Understanding the Philosophy of War

Whether you are interested in the history of war or the contemporary use of it as a tactic in the fight against terrorism, an examination of this complex phenomenon demands careful analysis. Various theories have been developed to explain why nations fight, including those from a philosophical perspective, the anarchic international system, domestic politics, economics, technology, nationalism and terrorism. It is important for the student of war to be aware that, like many social phenomena, definitions of it vary and often the proposed definition masks a particular political or philosophical stance paraded by the author.

This article examines the underlying philosophy behind each of these explanations and evaluates them in light of historical wars, of crises resolved short of war and of controversies that arose around the issue of waging it. In addition, it looks at continuities in the conduct of war, which military personnel must take into account even when they face novel situations.

Resources, or more specifically the control of resources, have always been central to the making of war. This has been as true for early civilisations battling over the availability of food or minerals as it has been for modern militaries engaged in battles over the possession of oil, the uranium needed for nuclear power, the means to sustain an industrialised economy and the ability to maintain international trade.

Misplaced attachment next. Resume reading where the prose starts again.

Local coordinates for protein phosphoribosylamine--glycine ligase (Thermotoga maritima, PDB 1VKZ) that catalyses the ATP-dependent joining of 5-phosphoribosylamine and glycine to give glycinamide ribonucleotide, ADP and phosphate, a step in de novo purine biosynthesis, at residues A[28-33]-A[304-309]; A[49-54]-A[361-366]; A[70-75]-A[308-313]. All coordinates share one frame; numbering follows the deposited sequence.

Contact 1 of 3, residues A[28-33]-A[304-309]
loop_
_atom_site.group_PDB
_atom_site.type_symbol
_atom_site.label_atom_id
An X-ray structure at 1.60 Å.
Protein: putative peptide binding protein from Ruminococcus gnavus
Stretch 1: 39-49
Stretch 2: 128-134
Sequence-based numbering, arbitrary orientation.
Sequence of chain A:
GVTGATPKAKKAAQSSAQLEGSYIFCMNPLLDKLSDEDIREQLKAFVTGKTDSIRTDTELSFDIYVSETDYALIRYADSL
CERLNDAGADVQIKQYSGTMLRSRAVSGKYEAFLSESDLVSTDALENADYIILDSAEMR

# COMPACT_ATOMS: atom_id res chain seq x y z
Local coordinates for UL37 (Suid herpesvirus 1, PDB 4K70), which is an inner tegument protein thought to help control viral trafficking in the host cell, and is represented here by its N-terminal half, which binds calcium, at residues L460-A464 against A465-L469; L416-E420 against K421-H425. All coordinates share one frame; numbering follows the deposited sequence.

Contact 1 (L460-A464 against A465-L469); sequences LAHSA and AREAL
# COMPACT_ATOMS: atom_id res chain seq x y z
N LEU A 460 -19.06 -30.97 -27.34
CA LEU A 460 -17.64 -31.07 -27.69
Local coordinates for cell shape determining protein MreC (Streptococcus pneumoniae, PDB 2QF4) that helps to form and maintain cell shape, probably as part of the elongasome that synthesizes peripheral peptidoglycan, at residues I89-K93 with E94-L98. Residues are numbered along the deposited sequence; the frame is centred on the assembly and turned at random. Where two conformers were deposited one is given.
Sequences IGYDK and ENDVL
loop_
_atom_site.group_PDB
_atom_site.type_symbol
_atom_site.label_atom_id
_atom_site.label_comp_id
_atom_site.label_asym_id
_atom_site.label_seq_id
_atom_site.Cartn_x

The second reason for war, argues the Malthusian theory, is that conflict arises from overpopulation and scarcity of resources. The increasing competition for scarce food, energy and raw materials increases tensions, makes it more difficult to find compromise and pushes states towards a state of war. This argument is strengthened by demographic statistics that show the increasing ageing of the world population and the growing proportion of the global population living in poverty, exacerbated by factors such as climate change that lead to lower levels of life expectancy.

Other theories of war argue that a sense of morality and the belief in a just God make it wrong to take innocent lives. This view has been a powerful force throughout history and continues to influence some, mainly western, beliefs about the use of military force.

The final reason for war, argues the neo-classical economists, is that it provides the best way to achieve certain national objectives, particularly the achievement of wealth and power. However, this argument is weakened by the experience of many states that the pursuit of wealth and power leads to corruption, inequality and a lack of political stability. It is also weakened by the evidence of the recent wars that it has not brought prosperity to those who won them. Finally, it is weakened by the fact that fighting wars is ruinously expensive and so countries have powerful incentives to avoid them if possible. This insight is reinforced by game theory. Despite these insights, however, the fact remains that nations do go to war. For this reason, an understanding of why is essential to the study of politics and world affairs.